Roorkee: India’s many paradoxes – including its large number of people with health problems but a medical infrastructure that draws in a large number of foreigners – also provide an avenue to do large-scale innovations and produce great innovators, say experts.
“Given the situation we live in, we are people most suited for doing innovations. There is an inherit ability among people of India to save money which people of developed countries don’t possess,” said Prashant Jha, a former IITian and a Fellowship Director of one of the oldest Medical Technology Innovation programmes at the All India Institute of Medical Sciences, New Delhi, during the Cognizance festival at the Indian Institute of Technology, Roorkee here.
Jha also said there exists a confusion among people about how health care and economics operate.
“It is known that no one cares about investing in health. In fact, the whole world doesn’t want to spend on health care so India remains no exception.
“Almost 40 million people in India fall below the poverty line which means most of them don’t avail of quality health care.”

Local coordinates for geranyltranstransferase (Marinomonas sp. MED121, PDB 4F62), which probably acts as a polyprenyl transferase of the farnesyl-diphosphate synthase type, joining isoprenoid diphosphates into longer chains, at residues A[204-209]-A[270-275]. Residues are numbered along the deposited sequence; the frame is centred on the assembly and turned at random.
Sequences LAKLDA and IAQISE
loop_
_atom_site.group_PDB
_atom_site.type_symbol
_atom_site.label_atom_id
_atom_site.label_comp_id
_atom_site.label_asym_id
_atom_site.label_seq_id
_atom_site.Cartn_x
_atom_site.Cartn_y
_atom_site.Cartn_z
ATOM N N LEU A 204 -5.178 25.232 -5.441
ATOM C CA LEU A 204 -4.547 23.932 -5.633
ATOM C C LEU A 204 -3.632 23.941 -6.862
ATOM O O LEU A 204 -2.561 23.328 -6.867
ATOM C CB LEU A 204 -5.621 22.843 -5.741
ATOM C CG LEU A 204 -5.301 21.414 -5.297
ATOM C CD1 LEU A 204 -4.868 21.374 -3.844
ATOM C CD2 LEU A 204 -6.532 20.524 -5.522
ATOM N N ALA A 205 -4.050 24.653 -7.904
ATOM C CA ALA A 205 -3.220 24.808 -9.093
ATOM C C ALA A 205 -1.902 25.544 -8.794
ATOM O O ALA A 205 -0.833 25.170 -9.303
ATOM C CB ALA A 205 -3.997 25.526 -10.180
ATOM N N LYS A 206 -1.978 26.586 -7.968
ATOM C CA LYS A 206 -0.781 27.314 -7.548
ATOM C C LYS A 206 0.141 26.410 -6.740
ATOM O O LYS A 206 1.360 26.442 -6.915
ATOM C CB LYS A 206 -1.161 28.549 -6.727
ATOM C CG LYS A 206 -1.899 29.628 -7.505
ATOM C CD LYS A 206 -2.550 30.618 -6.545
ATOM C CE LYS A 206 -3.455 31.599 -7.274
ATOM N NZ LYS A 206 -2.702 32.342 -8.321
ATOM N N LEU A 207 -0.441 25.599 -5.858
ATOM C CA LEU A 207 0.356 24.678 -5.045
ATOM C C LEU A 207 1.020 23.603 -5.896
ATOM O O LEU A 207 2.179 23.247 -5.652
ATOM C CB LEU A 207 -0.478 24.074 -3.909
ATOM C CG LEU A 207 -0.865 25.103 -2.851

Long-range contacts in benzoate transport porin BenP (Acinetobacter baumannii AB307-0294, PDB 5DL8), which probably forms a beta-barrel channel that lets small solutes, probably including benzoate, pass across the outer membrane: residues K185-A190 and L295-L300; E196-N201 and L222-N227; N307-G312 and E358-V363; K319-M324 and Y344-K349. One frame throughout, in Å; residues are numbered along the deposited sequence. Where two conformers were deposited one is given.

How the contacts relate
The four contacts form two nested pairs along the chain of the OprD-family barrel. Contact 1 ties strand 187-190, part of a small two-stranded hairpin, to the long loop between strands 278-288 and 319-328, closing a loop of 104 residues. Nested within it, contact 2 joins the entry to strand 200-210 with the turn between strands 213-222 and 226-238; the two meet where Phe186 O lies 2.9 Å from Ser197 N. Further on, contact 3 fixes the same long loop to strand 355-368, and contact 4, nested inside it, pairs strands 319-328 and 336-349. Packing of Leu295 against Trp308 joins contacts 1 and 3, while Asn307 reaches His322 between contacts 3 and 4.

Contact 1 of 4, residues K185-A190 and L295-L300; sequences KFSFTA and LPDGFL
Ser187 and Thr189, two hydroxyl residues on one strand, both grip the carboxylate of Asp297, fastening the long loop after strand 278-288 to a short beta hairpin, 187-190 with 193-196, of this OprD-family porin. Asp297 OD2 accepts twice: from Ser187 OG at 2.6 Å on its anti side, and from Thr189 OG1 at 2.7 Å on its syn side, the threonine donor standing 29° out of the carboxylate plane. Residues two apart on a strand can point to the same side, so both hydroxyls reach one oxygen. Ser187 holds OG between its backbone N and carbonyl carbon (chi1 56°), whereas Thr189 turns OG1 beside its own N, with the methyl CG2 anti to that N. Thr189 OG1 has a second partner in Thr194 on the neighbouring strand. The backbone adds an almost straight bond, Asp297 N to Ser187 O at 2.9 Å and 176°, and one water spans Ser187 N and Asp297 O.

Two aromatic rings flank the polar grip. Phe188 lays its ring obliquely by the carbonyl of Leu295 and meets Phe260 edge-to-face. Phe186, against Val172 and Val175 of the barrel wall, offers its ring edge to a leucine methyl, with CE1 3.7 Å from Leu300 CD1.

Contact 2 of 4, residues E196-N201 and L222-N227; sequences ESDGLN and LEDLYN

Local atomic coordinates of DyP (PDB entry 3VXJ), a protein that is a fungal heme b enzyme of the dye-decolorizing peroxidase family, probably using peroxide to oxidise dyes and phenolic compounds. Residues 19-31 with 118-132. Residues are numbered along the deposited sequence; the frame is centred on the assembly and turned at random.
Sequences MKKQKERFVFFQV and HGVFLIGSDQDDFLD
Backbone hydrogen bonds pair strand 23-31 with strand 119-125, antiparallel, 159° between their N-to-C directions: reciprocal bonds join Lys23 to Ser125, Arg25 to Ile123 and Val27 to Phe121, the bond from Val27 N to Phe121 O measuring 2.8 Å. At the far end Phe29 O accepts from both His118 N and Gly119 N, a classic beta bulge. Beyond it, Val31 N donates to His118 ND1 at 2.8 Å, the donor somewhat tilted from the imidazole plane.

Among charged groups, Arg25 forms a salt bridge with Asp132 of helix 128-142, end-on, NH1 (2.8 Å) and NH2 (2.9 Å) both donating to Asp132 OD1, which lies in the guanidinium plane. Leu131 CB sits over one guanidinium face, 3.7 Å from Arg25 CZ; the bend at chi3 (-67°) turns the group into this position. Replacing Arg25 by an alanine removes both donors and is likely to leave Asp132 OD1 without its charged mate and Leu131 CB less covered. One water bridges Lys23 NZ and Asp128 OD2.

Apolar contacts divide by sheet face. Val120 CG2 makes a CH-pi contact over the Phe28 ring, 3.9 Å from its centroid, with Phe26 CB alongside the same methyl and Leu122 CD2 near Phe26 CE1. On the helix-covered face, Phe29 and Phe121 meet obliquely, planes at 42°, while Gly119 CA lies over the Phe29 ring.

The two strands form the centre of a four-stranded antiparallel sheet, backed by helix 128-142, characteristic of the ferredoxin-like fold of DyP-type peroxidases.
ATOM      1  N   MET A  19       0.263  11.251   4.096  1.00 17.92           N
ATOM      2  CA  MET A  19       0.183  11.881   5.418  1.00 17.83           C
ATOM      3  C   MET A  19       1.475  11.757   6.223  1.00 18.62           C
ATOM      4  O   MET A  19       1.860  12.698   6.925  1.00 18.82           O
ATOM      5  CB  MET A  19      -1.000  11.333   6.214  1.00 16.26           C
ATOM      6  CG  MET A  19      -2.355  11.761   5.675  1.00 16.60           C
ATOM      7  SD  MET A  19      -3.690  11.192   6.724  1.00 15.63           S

Citing a recent survey conducted by his team of innovators across different states in India, he said: “We found 80 per cent of pregnant women are not being monitored before operations which is disgraceful. Doctors operate these women on guess only by looking at the intensity of the labour pain.”
However, he said that interestingly, there is another side to this disparity as many as four million foreigners (from the Gulf, Africa and Europe) visit India for medical tourism.
About other paradoxes existing in India, Jha said that there are laws which restrict innovators from doing studies on animals, but when it comes to conducting human studies, it is not considered “unethical”.
“There is another intrinsic belief among Indians that anyone who is after money is viewed to be a bad person. This approach is actually making Indians a lazy, moronic and stupid people,” he said.
According to Debashish Purkayastha, Executive Director, Head EXCOM and a former IIT Roorkee alumni, India might have moved from socialism to liberalism after it opened its gates to globalisation in the 1990s, but the “situation however remains that there is huge content that exists only as archives and is yet to be digitised”.
For him, the legacy of sixty years that exists in analogue form often becomes an impediment for conducting research on artificial intelligence and other similar subjects.
“The role of the new breed of IITians thus becomes a great resource for young minds with their unique ideas which often help institutions redraft innovations and build technological terrain. At the Oil and Natural Gas Corporation Ltd. we are facing a decline in field production,drilling technology and geophysical data that needs to be addressed,” Purkayastha told IANS.